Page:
This is a guest post from Cait Flanders.
“In the context of sufficiency, appreciation becomes a powerful, intentional practice of creating new value through our deliberate attention to the value of what we already have.” –Lynne Twist
I’ve spent the last four years writing about money and the role it has played in my life. I’ve written about how I got into debt, the day I realized I was maxed out, and how I dug myself out of the mess. It took two years of living on a tight budget, but I made my final debt repayment in May 2013 and I haven’t owed anyone a penny since.
Unfortunately, that doesn’t mean I had my spending under control. For the first year that followed, I spent money buying and doing all the things I couldn’t buy or do while paying down debt. I’d put myself on such a tight budget for those two years that I was convinced I’d been “living without” something during that time—so I spent a year searching for it.
I wasn’t living an extravagant lifestyle, per se. I was simply consuming more than I needed. There were stacks of books on my shelves I’d never read, outfits in my closet I’d only worn once, bottles of unused nail polish, and what looked to be a 5-year supply of pens and paper.
Shortly after my first anniversary of being debt-free, I looked at the small balance in my savings account and wondered what I’d been doing wrong. I was budgeting and blogging about money, why didn’t I have more to show for it? When I looked around my apartment, I realized it was a result of lifestyle inflation… and I wasn’t happy with the state of mine.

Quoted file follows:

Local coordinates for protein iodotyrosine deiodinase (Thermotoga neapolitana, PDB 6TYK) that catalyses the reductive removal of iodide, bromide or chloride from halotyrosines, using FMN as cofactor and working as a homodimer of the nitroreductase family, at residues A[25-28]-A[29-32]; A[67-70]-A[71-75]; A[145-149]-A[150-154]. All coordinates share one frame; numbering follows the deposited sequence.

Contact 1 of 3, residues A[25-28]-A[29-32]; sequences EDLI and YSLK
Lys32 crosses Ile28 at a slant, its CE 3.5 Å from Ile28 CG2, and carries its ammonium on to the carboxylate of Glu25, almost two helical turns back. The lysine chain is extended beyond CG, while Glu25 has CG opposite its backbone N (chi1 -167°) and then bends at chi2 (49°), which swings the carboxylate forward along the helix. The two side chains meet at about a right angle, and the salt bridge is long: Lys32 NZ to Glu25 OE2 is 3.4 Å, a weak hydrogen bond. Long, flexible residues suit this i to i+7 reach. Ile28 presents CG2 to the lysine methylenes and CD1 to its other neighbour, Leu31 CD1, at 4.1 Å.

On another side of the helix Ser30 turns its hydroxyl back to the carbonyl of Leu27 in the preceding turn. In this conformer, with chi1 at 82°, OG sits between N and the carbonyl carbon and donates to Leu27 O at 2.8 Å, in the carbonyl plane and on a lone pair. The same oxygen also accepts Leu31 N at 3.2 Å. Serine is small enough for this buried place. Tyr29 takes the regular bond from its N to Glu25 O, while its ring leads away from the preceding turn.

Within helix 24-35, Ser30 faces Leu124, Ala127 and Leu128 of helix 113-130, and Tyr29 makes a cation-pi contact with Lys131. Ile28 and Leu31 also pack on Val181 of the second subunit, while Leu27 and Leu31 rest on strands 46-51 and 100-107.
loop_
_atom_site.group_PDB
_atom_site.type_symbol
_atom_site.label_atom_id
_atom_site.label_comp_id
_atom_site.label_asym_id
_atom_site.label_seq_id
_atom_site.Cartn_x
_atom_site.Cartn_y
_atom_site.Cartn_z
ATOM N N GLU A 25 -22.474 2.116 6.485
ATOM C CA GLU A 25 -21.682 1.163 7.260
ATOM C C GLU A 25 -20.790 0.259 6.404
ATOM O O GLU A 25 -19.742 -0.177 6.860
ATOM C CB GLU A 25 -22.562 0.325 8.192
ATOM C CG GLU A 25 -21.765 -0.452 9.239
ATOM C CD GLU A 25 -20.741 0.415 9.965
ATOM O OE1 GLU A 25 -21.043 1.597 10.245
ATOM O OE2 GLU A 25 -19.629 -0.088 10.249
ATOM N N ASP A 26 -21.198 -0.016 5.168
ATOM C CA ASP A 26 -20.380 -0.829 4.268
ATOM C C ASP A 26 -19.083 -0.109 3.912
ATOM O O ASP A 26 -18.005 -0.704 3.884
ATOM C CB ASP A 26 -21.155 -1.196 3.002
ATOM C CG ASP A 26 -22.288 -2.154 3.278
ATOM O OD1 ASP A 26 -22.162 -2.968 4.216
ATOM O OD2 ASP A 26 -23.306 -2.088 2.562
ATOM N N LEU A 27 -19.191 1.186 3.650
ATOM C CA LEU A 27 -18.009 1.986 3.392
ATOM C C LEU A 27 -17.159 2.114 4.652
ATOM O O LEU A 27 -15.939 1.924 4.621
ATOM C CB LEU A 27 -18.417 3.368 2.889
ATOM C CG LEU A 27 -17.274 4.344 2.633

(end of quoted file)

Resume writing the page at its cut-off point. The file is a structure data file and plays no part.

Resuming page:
The stacks of books on my shelves were a constant reminder I had no time to read. The long forgotten clothes in my closet made me feel guilty for not getting a good enough cost-per-wear out of them. I even hated most of the nail polish colors, but felt like they were what grown-up Cait should wear.
I’d wasted hundreds, even thousands of dollars on stuff… and I didn’t even like most of it.
In a wave of inspiration, I started opening every closet, cupboard, and drawer in my apartment on a mission to get rid of anything I didn’t use or truly cherish. I filled bag after bag, and box after box, until almost every inch of my dining room floor was covered. After dragging it all downstairs, I filled my car with stuff, and still had to make two additional trips to the donation centre.
In the end, I removed 60% of the belongings from my home. And then, I put myself on a yearlong shopping ban so I wouldn’t bring in anything new.
I am only eight months into the shopping ban, but I can already tell you I will never go back to the type of consumer I was before—and that’s before considering all the extra money I’ve been able to save, which is just an added bonus.
I will never go back to being the type of consumer I was before, because living with fewer possessions has finally allowed me to see how full and rich my life already was—and still is today.
I wake up each morning and fill my French press with delicious coffee in the quiet moments before a new day begins. I have a job that lets me work from home at a desk with the most incredible view of the mountains. I get paid to write, which I still pinch myself over. I live minutes from the ocean with the smell of salt in the air. And I have the most loving and supportive family and friends a person could ask for, and most everyone is in good health.
How could I have ever thought I was “living without” anything?